Back to the drawing board

First published in The Telegraph

So, Mr Nasty has gone nice. Simon Cowell has been nominated for his parenting skills, just months after his girlfriend Lauren Silverman gave birth to Eric.

The music mogul will face stiff competition to land the Marvel Celebrity Dad of the Year prize, previously held by red-top and tax-man darling Gary Barlow. Also in the running are current holder Mo Farah, fellow Olympian Bradley Wiggins and chef Jamie Oliver.

Apparently the shortlist was arrived at by a public vote, and the winner will be chosen via a Facebook poll in time for Father’s Day. But, from the little we know about his parenting skills, it’s hard to see how anyone hss decided that Cowell is a man most who represents modern fatherhood. After all, this is the man who tempered his “I’m a changed man” statement with a flat refusal to change a nappy: “I talk to him and play with him, but I don’t think dads do changing nappies,” Cowell was reported to have said recently. “I’ll leave that up to the nanny.”

On that basis, if this Dad of the Year competition was based on an X-Factor style audition, Cowell would be one of the many swivel-eyed oddballs pushed onto the stage for light relief.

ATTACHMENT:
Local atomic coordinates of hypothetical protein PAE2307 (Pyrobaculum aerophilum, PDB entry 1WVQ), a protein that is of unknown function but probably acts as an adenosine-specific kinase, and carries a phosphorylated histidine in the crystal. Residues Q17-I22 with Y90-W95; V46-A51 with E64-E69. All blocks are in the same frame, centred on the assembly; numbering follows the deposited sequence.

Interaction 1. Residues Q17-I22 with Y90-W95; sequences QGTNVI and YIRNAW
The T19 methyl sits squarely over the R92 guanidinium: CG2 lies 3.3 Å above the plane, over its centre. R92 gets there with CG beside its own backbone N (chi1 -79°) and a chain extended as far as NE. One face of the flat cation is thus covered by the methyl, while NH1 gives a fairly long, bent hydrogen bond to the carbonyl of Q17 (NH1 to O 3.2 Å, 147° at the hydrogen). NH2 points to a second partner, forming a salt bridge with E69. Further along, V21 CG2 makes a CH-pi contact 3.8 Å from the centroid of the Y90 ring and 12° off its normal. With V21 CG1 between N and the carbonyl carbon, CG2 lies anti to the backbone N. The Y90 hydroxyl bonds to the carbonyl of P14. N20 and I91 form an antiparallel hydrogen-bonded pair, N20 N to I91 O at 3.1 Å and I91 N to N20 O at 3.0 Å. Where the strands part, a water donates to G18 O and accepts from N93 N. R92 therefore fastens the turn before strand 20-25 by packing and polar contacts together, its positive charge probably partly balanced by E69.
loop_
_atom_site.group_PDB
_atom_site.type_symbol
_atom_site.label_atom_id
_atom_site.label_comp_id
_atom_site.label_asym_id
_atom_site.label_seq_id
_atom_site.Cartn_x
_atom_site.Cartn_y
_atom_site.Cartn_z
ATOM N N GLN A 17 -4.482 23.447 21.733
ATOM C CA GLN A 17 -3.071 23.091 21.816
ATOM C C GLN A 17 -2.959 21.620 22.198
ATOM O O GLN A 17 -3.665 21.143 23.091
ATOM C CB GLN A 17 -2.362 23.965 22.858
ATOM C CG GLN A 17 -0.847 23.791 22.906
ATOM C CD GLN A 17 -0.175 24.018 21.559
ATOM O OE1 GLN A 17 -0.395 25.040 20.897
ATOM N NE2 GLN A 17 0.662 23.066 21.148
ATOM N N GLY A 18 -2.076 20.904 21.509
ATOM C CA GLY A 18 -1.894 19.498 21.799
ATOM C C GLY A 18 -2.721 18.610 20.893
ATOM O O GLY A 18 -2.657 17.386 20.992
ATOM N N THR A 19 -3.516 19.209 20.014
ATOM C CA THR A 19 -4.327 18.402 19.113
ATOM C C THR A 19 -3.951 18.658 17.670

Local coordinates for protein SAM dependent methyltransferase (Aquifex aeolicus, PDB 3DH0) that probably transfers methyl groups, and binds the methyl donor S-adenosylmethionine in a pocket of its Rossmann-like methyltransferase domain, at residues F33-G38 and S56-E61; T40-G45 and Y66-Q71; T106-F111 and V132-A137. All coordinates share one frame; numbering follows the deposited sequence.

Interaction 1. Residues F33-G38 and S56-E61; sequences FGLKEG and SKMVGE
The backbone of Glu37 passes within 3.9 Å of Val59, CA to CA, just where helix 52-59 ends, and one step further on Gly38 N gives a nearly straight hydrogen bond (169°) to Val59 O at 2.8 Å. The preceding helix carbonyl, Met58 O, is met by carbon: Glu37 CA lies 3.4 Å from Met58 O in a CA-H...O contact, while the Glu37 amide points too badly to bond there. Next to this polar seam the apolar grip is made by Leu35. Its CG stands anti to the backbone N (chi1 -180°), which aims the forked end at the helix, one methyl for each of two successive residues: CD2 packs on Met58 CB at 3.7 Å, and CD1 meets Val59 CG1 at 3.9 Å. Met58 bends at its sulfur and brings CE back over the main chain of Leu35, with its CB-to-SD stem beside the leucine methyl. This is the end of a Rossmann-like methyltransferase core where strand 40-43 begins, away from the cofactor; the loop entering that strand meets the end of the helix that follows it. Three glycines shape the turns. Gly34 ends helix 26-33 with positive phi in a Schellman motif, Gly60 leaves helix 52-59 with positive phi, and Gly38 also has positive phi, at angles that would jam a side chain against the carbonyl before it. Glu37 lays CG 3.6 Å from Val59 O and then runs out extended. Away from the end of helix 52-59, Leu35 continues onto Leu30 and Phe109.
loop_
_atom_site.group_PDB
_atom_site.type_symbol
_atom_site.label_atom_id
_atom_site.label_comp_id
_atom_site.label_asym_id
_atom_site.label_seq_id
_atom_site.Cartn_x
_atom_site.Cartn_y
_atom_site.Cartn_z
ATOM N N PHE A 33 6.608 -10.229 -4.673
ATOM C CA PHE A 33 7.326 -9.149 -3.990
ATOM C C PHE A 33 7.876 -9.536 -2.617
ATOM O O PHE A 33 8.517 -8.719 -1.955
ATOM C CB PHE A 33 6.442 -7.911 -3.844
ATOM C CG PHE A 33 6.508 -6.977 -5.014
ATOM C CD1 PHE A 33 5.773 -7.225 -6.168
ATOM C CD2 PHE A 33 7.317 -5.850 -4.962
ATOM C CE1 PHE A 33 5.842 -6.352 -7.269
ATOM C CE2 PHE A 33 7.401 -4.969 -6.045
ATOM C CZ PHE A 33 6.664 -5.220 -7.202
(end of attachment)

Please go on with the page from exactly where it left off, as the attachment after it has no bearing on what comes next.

To be fair to him, supporters rallied to his defence as soon as the nominations were announced. “Look, he posts pictures of his baby online,” they said, “and he’s been papped while feeding him with a bottle”.

Cowell didn’t nominate himself, of course – so it’s not as if he’s desperate to be seen as a paragon of good parenting (although I’m sure he wouldn’t veto the idea). And, to give him his due, none of us really know if he is a brilliant father or not; he’s likely to be incredibly attentive and loving, like most dads – but all we the voting public have to go on are a few snaps and a joke-or-not admission that he doesn’t want to get involved in the messy stuff.

It’s the latter, in particular, which strikes a blow against the concept of modern fatherhood. Just as it appears that stay-at-home fathers are gaining ground, with 229,000 men now registered as main carers (up from 111,000 in 1993), the traditional do-nothing dad is not only back in the spotlight, but up for an award.

The other nominees also deserve closer inspection. Mo Farah seems like a lovely chap, and the sight of him celebrating his Olympic triumph in 2012 with his wife and step-daughter will live long in the memory, but with a fierce training programme and Mo-bots to perform in various continents, you do wonder how much dad-time is left. Farah spent three months preparing for this year’s London marathon in Kenya’s Rift Valley, away from his family (including year-old twins). When a journalist asked if they would be visiting him in Africa, Farah shook his head: “If I was with them it would probably be harder for me because want to play with them,” he said. “I wouldn’t rest as much.”

Perhaps the Marvel competition should also look harder at the time frame. Is a year a sufficient time-frame to measure how good a dad you are? Surely the proof is in the pudding. Maybe in 20 years time when Eric Cowell tells us what a wonderful father his old man was and how all that nappy-changing nonsense was just to play up to his bad-guy image, we can give Mr X-Factor his trophy.

Until then Marvel has to try harder to find its supermen.


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